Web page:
The November 25, 1954 issue of the Herald-Tribune reported:
“Hundred Willing Hands Pitch in to Build House for Widow”
“A hundred willing unpaid hands this week are pushing a home towards completion for the widowed mother of four, in the north end of Grande Prairie.
This is the second time in the past few weeks, that the West Smoky Legion has pitched in to help Mrs. Archie Delaney whose husband was killed in a tractor accident on his Bezanson District farm last summer. Earlier, the group organized a plowing bee of nearly two dozen tractors to complete fall work on the farm.
This new home for which initial plans were made by Alvin Delaney and half-brother, Clarence Boyer, soon stirred the co-operative instincts of the West Smoky group.
Earlier this fall, twenty men showed up for the pouring of the foundation. Since the structure got underway late last week there has been a crew of from eight to ten volunteers every day – a different set each day with
the exception of Harry Laye, a Grande Prairie carpenter, who is supervising the job and Alvin Delaney.
Though the project was adopted by the Legion, it has spread throughout the district to take in almost everyone in the Bezanson area – and beyond it.
John Hall, of Wanham, an old army buddy of the late Mr. Delaney and a one-time electrician has volunteered to do the wiring. Rev. M. Fowler, Sexsmith United Church minister and former roof-layer by trade, had undertaken to do all the roofing.
There have been dozens of unsolicited offers of help. Need for the new home centered around the four Delaney children. Ranging in age from four to eight, three of them are in school and had to take the bus in from the farm. This cost money and Mrs. Delaney thought she’d be better off to rent the farm and move into town.
Starting with only a basement last Friday, by noon Wednesday the house, 22” x 26’ with four rooms, bath and two porches, has taken on the appearance of a near-complete structure.
All studding was up and outside walls sheathed. Subfloors had been laid, roofing was nearing completion. Mainly only the inside work remained. If the weather holds, the home will be stuccoed this fall.”
Archie, born on February 24, 1914 at Blezard Valley, Nipissing District, Ontario, was the 2nd youngest in John and Alberta (Bertha) Delaney’s family of seven children. Shortly after John’s death in 1918, Bertha and the children moved to Grande Prairie. She married Isaac Boyer and the family settled on Isaac’s homestead in the Kleskun Hills area. The Boyer’s had four children, Clarence, Ruth, Raymond and Harry.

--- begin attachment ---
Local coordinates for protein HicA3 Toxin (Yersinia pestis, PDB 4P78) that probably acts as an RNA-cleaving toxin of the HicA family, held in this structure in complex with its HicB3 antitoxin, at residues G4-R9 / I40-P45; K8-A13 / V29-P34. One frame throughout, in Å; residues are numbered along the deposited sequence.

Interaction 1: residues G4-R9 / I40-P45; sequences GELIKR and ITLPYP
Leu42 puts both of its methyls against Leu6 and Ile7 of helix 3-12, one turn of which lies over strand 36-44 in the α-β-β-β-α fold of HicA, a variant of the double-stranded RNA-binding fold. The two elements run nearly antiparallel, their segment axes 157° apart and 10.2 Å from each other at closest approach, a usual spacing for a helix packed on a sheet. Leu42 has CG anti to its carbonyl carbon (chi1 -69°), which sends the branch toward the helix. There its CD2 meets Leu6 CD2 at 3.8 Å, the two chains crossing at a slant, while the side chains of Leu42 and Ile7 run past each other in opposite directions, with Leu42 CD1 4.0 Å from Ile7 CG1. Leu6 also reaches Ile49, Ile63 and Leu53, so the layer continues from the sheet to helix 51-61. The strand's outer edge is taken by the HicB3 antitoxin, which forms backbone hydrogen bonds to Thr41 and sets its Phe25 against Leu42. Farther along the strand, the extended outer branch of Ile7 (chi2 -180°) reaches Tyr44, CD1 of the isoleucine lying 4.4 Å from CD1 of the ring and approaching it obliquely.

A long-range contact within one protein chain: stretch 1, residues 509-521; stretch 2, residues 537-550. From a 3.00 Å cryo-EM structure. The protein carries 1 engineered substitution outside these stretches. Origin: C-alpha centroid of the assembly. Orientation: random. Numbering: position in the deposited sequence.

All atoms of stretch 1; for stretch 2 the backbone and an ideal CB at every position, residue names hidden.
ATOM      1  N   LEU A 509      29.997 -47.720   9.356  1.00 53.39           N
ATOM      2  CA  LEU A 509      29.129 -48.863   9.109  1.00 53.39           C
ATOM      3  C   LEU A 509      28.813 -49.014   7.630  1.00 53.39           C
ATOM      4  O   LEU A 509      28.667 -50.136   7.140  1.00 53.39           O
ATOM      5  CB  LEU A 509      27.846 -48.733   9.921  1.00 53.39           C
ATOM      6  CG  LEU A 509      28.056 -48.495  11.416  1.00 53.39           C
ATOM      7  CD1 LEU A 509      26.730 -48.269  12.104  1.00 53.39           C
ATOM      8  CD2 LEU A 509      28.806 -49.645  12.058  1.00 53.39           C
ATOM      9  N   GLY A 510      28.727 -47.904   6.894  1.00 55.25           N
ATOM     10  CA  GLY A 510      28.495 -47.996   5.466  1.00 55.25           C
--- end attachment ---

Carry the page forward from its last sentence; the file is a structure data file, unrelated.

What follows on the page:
In 1940, Archie enlisted with the Royal Canadian Army. Following basic training, Archie sailed for England where he became attached to the Canadian Army Headquarters, Royal Canadian Signal Corp. While in Holland, Archie met a nurse, Aagtje (Alice) Renkema whom he married on November 30, 1945. Archie was discharged on demobilization and returned home to the family farm in the spring of 1946. A daughter, June Alice, was born on
May 19, 1946 in Holland after Archie had sailed for home. In the fall of the same year, Alice and baby June finally arrived in Grande Prairie.
The Delaney’s lived in various locations in the East Kleskun area until they bought the SE 13-72-4-W6. In 1947, twins, Eveline and Irene, were born followed by a son, Ray in 1949. A few years later, Archie purchased NW 13-72-4-W6 from Jim Storm and now had a sizeable farm to operate. On August 11, 1954, Archie had a tractor accident near Kleskun Hills and died of his injuries six days later. The funeral service was held at the Glen Leslie Church followed by interment in the Glen Leslie Cemetery.
Alice realized that she would not be able to operate the farm herself and decided to move the family to Grande Prairie where she could once again engage in her nursing profession. Once the news of her decision became known, the members of the Legion with the assistance of family members and neighbors built a house in Grande Prairie for Alice and her children and the family moved in just before Christmas 1955. Once settled in the new home, Alice had to upgrade her training to become accredited in Alberta; following which; she continued to work as a nurse at the QEII until she retired in 1976. She married William Balmer on December 22, 1972 in Grande Prairie. Alice passed away on March 10, 2000 and was laid to rest alongside Archie at the Glen Leslie Cemetery.
A true testament to the “Purposes and Objects” of the Royal Canadian Legion – one of which is “to ensure that proper attention shall be paid to the welfare of all who have served and the welfare of their dependents . . . .”
Smoky to Grande Prairie History Book
Delaney/Boyer Family History Book
Note: original article states “East Smoky Legion” however as the area was often referred to as the “East End” that is probably where the discrepancy came from as it was the West Smoky Legion who initiated the project. The East Smoky Legion which covers the DeBolt area may have assisted in the building project as well.
Written by Wanda Zenner April 2020